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Cablegate: Darfur Arab Warlord Bargains with Khartoum

VZCZCXRO5667
OO RUEHGI RUEHMA RUEHROV
DE RUEHKH #0267 0550935
ZNR UUUUU ZZH
O 240935Z FEB 08
FM AMEMBASSY KHARTOUM
TO RUEHC/SECSTATE WASHDC IMMEDIATE 0022
INFO RUCNFUR/DARFUR COLLECTIVE IMMEDIATE
RUEHTRO/AMEMBASSY TRIPOLI 0292
RHMFISS/CJTF HOA

UNCLAS KHARTOUM 000267

SIPDIS

SENSITIVE, SIPDIS

DEPT FOR AF A/S FRAZER, S/E WILLIAMSON, AND AF/SPG
ADDIS ABABA ALSO FOR USAU

E.O. 12958: N/A
TAGS: PGOV PREL UN SU CD

SUBJECT: DARFUR ARAB WARLORD BARGAINS WITH KHARTOUM

Reftel: A: KHARTOUM 01968
B: KHARTOUM 01978

----------------------------------------
Negotiations to Return to the Government
----------------------------------------

1. (SBU) Arab militia leader Mohammed Hamdan (aka Hamati) has been
negotiating with the Sudanese Government on his return to an
alliance with Khartoum in recent weeks, according to two UN sources
and an independent NGO with strong ties to Darfur's rebel movements.
Hamdan defected from the Government-sponsored Arab militias in late
2007 and was reported to have forged a quasi-alliance with two of
Darfur's rebel groups, the Sudan Liberation Movement
(SLM)/Abdulwahid and the Justice and Equality Movement (JEM).
Hamdan's recent negotiations with the Government are reflective of
the Arab militias' pragmatic approach to the ongoing conflict,
whereby they continue to adjust their loyalties to secure the best
deal by playing the Sudanese Government and the mostly African
rebels against each other (reftels).

2. (SBU) According to an internal UN report obtained by Poloff in
mid-February, a local source in Nyala, South Darfur told a UN
official that the Advisor to the Minister of Federal Rule and the
leader of a notorious Arab militia, Musa Hilal, along with
ICC-indicted Arab militia leader Ali Kosheyb, met with Hamdan in
December 2007 to convince him to re-establish his alliance with
Khartoum. Three senior generals of the Sudanese Armed Forces (SAF)
later traveled to Nyala to meet with Hamdan. He rejected both of
these overtures.

-------------------
Hamdan's Conditions
-------------------

3. (SBU) However, in January 2008, according to the same source,
Hamdan submitted the following conditions to the Government in order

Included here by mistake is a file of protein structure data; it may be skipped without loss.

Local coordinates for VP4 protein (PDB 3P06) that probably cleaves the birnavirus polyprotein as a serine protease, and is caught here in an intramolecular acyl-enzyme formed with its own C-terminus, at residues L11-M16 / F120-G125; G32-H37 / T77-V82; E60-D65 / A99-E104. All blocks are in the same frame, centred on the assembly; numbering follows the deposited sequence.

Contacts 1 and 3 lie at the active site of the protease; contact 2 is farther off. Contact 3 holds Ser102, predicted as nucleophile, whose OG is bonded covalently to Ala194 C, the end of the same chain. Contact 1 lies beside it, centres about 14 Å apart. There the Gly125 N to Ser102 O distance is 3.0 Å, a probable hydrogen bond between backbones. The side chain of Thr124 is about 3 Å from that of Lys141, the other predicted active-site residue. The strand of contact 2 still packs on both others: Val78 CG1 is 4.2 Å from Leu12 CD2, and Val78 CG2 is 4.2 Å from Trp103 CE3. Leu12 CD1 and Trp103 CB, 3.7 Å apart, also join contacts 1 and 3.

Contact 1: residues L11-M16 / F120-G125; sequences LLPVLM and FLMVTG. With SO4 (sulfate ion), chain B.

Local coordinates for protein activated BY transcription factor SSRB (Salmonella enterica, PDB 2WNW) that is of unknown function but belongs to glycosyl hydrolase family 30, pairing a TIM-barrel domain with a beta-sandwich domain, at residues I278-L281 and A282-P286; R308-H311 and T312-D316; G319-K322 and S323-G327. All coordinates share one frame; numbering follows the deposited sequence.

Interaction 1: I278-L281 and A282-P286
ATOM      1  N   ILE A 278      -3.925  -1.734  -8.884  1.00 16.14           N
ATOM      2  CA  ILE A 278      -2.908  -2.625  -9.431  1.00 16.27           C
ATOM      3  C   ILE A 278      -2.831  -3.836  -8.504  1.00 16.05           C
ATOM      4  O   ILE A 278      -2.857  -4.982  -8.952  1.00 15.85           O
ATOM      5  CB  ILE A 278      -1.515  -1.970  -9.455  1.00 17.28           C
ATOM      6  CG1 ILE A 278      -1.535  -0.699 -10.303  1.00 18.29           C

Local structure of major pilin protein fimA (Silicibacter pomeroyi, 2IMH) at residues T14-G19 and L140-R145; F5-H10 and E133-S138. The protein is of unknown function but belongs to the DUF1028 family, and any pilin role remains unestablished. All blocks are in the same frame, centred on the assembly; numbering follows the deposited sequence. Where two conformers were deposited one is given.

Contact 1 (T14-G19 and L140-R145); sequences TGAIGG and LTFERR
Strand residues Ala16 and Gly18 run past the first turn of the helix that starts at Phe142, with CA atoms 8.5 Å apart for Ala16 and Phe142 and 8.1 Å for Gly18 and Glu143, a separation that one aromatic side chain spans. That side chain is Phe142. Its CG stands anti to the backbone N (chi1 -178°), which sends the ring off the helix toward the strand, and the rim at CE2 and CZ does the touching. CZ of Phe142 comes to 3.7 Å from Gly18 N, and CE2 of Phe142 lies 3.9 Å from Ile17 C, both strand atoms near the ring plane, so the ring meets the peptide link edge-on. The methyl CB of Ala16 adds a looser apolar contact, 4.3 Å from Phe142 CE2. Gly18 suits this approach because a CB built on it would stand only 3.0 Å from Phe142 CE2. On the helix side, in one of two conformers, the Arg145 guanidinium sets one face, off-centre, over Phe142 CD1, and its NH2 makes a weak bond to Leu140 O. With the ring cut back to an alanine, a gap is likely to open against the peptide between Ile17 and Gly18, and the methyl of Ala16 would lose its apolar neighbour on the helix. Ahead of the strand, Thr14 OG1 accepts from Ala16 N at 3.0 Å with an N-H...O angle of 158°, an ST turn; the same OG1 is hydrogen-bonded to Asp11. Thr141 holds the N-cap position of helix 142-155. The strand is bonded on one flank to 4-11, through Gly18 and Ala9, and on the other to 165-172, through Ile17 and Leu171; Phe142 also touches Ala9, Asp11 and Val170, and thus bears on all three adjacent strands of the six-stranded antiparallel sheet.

to "buy" back his allegiance: promotion of Hamdan to the rank of
"liwa" (major general); promotion of ten of his commanders to high
military ranks; integration of his forces into the SAF; provision of
land near Melha, North Darfur--a significant water point between El
Fasher and Libya--to his brother; and payment of three billion
Sudanese pounds.

------------------------
Government Counter-offer
------------------------

4. (SBU) While the Government initially refused these demands, a
National Congress Party (NCP) representative approached one of
Hamdan's uncles, "Saeed," in early-February to request a second
meeting with the militia leader. The representative claimed that
Khartoum was prepared to promote five (versus ten) of Hamdan's
commanders to high-level military ranks and pay two billion Sudanese
pounds in advance and one billion after Hamdan met the following
conditions: the release 50 of his vehicles to support the Chadian
opposition and launch of three attacks on JEM positions in West
Darfur and one attack in North Darfur. Hamdan traveled to Nyala,
South Darfur on February 1, possibly to finalize the arrangement.

5. (SBU) Though Hamdan continues to deny any agreement with
Khartoum, the two UN sources and the independent NGO predict that
such a return is imminent. One UN source speculated that Hamdan was
involved in the Government's support for the Chadian opposition and
in the SAF's recent fighting against JEM forces in South and West
Darfur. SAF Military Intelligence stated in early February that
Hamdan should withdraw his forces from El Daein, South Darfur to the
North of Nyala. If such a withdrawal occurs in the coming weeks, UN
sources state that it will represent an indication of Hamdan's
loyalties.

6. (SBU) Comment: Such bargaining demonstrates the pragmatic nature
of Darfur's Arab militias. These ruthless Janjaweed, resentful of
outside control, also fear being made the scapegoats for Khartoum's
(and their own) transgressions in the region, worry about their
traditional economic and political marginalization in Darfur, and
will go with whoever offers them the best deal. End comment.

7. (U) Tripoli minimize considered.

FERNANDEZ

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